In the mid 1980’s when I was first setting out in the profession there was a “tax payer charter” and it had some teeth.
The charter set out the purposes by which the HM Inland Revenue (now of course merged and rebranded HM Revenue & Customs “HMRC”) would deal with taxpayers and in respect of which they could be held to account.
This involved treating everyone the same and with respect (at least to your fine!)
This soon became a constant thorn in HMRC’s side, a constant niggle, a constant fetter on their freedom of action.
It was replaced with a non binding document in the 1990’s, which was so much of an irrelevance that I not once quoted it back to the Revenue.
HMRC now have in their locker the perfect excuse for not doing the right thing.
Often quoted is the European Convention on Human Rights to justify not making concessions,
“if we do it for “your client” we have to do it for everyone!”
Yes well perhaps when something is wrong all tax payers should benefit from the wrong being righted.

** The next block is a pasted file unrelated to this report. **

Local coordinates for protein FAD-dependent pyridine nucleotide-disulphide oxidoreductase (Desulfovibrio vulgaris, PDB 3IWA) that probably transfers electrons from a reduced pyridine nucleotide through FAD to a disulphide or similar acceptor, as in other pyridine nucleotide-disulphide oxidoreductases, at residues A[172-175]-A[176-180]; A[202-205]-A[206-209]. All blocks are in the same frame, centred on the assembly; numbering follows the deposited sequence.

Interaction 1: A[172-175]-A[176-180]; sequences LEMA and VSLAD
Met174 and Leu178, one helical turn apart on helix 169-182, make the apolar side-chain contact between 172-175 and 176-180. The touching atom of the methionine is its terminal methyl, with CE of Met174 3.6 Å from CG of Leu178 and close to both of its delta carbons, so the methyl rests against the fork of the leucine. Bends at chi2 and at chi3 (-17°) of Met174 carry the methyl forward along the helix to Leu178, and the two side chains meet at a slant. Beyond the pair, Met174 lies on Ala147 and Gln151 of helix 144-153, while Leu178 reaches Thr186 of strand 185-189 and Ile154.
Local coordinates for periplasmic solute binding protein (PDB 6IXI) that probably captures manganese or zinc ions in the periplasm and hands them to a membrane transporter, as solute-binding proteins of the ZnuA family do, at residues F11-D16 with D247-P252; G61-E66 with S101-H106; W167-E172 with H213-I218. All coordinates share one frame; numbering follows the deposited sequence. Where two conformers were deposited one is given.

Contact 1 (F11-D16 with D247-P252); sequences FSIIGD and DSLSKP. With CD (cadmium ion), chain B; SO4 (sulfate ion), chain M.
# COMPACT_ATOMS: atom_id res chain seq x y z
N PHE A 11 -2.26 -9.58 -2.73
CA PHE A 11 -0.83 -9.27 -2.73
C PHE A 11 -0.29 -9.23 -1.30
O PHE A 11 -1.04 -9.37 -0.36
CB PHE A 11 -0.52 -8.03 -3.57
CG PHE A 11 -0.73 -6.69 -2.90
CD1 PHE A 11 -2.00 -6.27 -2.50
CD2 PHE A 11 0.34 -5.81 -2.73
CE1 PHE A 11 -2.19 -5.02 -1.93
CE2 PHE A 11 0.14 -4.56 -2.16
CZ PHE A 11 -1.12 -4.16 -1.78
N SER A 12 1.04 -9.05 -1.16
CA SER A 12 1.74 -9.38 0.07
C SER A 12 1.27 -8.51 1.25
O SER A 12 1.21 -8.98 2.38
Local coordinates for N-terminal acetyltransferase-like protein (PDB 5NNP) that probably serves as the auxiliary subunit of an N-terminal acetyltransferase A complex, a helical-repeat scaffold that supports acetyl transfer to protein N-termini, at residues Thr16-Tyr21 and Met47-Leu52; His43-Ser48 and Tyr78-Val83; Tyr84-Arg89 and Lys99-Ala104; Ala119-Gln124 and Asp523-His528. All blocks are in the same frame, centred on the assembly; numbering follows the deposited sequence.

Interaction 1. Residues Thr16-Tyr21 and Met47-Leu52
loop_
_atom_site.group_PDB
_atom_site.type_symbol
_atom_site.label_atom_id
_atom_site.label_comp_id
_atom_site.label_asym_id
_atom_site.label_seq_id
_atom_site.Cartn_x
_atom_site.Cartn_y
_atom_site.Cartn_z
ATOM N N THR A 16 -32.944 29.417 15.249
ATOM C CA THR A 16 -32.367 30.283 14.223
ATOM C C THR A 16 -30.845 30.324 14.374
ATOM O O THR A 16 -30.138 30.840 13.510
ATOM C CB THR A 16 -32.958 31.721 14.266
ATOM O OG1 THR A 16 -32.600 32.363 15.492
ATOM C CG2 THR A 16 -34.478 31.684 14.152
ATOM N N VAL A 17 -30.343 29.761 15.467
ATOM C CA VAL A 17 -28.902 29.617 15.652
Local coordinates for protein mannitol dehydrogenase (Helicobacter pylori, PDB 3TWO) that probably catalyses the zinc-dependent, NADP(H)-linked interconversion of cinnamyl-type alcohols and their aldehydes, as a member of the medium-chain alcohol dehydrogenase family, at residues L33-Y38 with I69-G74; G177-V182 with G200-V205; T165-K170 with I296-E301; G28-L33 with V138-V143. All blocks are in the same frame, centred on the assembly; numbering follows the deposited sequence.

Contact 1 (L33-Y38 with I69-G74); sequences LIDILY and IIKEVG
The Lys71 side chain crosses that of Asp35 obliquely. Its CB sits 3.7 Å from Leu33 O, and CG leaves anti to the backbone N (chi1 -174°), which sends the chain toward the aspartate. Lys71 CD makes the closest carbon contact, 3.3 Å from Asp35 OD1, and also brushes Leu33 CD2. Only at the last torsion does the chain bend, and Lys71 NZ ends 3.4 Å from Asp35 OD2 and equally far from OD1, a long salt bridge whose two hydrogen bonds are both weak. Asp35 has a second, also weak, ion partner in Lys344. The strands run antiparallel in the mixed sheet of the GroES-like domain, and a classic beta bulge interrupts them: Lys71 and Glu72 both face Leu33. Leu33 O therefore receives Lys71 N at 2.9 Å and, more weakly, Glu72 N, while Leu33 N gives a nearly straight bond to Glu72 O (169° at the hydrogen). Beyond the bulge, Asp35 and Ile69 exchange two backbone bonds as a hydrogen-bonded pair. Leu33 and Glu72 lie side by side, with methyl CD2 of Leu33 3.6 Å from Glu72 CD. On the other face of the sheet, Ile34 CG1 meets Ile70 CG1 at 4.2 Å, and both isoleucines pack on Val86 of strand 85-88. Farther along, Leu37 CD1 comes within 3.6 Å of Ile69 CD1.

There is now for the first time there is a statutory obligation for the Revenue to write and review a new charter but it is taking ages to get any common ground between the profession and HMRC.
Is it any surprise that there appears to be a dragging of Revenue heals to agree a charter to limit their powers especially their new powers of inspection and investigation.
We can only hope that some common sense is applied even this late in the day and a charter with some teeth emerges to set a proper balance between Her Majesty’s Revenue & Customs and the tax payer.
The charter has to be up and running by the end of the year.Talk to Barnes Roffe today